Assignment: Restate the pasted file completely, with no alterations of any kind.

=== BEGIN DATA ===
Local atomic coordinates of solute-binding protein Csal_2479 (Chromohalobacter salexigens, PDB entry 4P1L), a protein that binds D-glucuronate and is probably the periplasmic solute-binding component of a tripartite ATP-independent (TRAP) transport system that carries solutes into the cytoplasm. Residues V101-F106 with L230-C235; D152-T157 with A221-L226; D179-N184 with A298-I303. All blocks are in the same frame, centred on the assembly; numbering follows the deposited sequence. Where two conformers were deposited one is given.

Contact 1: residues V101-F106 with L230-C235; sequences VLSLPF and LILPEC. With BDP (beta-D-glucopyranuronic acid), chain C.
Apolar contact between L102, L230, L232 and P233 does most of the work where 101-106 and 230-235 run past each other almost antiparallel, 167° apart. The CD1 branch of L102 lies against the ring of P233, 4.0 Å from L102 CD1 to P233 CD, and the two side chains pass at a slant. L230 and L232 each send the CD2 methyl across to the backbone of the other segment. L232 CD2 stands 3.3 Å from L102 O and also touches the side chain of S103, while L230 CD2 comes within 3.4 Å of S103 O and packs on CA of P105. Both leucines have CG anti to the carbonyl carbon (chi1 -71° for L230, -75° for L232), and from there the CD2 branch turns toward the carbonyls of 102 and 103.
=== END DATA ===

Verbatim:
Local atomic coordinates of solute-binding protein Csal_2479 (Chromohalobacter salexigens, PDB entry 4P1L), a protein that binds D-glucuronate and is probably the periplasmic solute-binding component of a tripartite ATP-independent (TRAP) transport system that carries solutes into the cytoplasm. Residues V101-F106 with L230-C235; D152-T157 with A221-L226; D179-N184 with A298-I303. All blocks are in the same frame, centred on the assembly; numbering follows the deposited sequence. Where two conformers were deposited one is given.

Contact 1: residues V101-F106 with L230-C235; sequences VLSLPF and LILPEC. With BDP (beta-D-glucopyranuronic acid), chain C.
Apolar contact between L102, L230, L232 and P233 does most of the work where 101-106 and 230-235 run past each other almost antiparallel, 167° apart. The CD1 branch of L102 lies against the ring of P233, 4.0 Å from L102 CD1 to P233 CD, and the two side chains pass at a slant. L230 and L232 each send the CD2 methyl across to the backbone of the other segment. L232 CD2 stands 3.3 Å from L102 O and also touches the side chain of S103, while L230 CD2 comes within 3.4 Å of S103 O and packs on CA of P105. Both leucines have CG anti to the carbonyl carbon (chi1 -71° for L230, -75° for L232), and from there the CD2 branch turns toward the carbonyls of 102 and 103.